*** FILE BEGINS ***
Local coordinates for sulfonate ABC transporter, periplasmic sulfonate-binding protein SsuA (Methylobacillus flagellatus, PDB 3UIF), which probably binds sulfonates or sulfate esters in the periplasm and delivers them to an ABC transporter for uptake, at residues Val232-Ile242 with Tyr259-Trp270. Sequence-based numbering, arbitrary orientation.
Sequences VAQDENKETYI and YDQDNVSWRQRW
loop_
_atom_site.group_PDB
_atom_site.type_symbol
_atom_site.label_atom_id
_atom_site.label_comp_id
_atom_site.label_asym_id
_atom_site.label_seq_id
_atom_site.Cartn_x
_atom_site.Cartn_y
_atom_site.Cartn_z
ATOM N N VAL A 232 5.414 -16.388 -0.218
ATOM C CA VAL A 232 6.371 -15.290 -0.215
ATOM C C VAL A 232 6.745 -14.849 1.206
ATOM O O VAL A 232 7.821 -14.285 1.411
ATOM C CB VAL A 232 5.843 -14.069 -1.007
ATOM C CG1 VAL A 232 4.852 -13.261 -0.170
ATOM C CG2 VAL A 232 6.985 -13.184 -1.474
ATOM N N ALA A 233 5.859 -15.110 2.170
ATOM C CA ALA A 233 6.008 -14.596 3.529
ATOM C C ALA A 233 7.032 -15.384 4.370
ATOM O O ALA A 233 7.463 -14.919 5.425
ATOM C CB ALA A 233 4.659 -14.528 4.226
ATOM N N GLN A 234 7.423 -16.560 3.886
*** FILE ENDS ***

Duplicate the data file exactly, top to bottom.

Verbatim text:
Local coordinates for sulfonate ABC transporter, periplasmic sulfonate-binding protein SsuA (Methylobacillus flagellatus, PDB 3UIF), which probably binds sulfonates or sulfate esters in the periplasm and delivers them to an ABC transporter for uptake, at residues Val232-Ile242 with Tyr259-Trp270. Sequence-based numbering, arbitrary orientation.
Sequences VAQDENKETYI and YDQDNVSWRQRW
loop_
_atom_site.group_PDB
_atom_site.type_symbol
_atom_site.label_atom_id
_atom_site.label_comp_id
_atom_site.label_asym_id
_atom_site.label_seq_id
_atom_site.Cartn_x
_atom_site.Cartn_y
_atom_site.Cartn_z
ATOM N N VAL A 232 5.414 -16.388 -0.218
ATOM C CA VAL A 232 6.371 -15.290 -0.215
ATOM C C VAL A 232 6.745 -14.849 1.206
ATOM O O VAL A 232 7.821 -14.285 1.411
ATOM C CB VAL A 232 5.843 -14.069 -1.007
ATOM C CG1 VAL A 232 4.852 -13.261 -0.170
ATOM C CG2 VAL A 232 6.985 -13.184 -1.474
ATOM N N ALA A 233 5.859 -15.110 2.170
ATOM C CA ALA A 233 6.008 -14.596 3.529
ATOM C C ALA A 233 7.032 -15.384 4.370
ATOM O O ALA A 233 7.463 -14.919 5.425
ATOM C CB ALA A 233 4.659 -14.528 4.226
ATOM N N GLN A 234 7.423 -16.560 3.886